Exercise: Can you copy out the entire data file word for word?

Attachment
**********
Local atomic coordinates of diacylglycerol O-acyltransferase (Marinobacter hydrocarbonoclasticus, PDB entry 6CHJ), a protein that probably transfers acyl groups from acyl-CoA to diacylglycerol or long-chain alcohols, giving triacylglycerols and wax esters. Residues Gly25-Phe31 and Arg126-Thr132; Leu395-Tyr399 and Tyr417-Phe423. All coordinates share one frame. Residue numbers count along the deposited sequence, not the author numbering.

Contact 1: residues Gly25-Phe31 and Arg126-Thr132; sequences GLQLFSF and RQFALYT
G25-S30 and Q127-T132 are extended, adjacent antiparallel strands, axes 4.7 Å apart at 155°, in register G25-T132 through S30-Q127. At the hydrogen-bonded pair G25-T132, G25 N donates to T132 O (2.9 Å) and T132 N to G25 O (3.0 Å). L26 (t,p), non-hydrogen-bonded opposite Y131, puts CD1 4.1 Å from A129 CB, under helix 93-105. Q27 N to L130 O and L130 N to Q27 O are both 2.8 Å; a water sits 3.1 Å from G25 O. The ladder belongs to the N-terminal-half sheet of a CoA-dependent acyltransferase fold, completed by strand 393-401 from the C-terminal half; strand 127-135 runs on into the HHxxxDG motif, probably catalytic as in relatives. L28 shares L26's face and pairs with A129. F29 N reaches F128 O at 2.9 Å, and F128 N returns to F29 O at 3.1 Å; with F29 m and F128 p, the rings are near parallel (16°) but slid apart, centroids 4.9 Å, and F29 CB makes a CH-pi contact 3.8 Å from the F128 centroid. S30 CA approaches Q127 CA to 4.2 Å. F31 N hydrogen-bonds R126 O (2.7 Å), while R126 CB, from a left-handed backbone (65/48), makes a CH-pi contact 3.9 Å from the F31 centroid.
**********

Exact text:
Local atomic coordinates of diacylglycerol O-acyltransferase (Marinobacter hydrocarbonoclasticus, PDB entry 6CHJ), a protein that probably transfers acyl groups from acyl-CoA to diacylglycerol or long-chain alcohols, giving triacylglycerols and wax esters. Residues Gly25-Phe31 and Arg126-Thr132; Leu395-Tyr399 and Tyr417-Phe423. All coordinates share one frame. Residue numbers count along the deposited sequence, not the author numbering.

Contact 1: residues Gly25-Phe31 and Arg126-Thr132; sequences GLQLFSF and RQFALYT
G25-S30 and Q127-T132 are extended, adjacent antiparallel strands, axes 4.7 Å apart at 155°, in register G25-T132 through S30-Q127. At the hydrogen-bonded pair G25-T132, G25 N donates to T132 O (2.9 Å) and T132 N to G25 O (3.0 Å). L26 (t,p), non-hydrogen-bonded opposite Y131, puts CD1 4.1 Å from A129 CB, under helix 93-105. Q27 N to L130 O and L130 N to Q27 O are both 2.8 Å; a water sits 3.1 Å from G25 O. The ladder belongs to the N-terminal-half sheet of a CoA-dependent acyltransferase fold, completed by strand 393-401 from the C-terminal half; strand 127-135 runs on into the HHxxxDG motif, probably catalytic as in relatives. L28 shares L26's face and pairs with A129. F29 N reaches F128 O at 2.9 Å, and F128 N returns to F29 O at 3.1 Å; with F29 m and F128 p, the rings are near parallel (16°) but slid apart, centroids 4.9 Å, and F29 CB makes a CH-pi contact 3.8 Å from the F128 centroid. S30 CA approaches Q127 CA to 4.2 Å. F31 N hydrogen-bonds R126 O (2.7 Å), while R126 CB, from a left-handed backbone (65/48), makes a CH-pi contact 3.9 Å from the F31 centroid.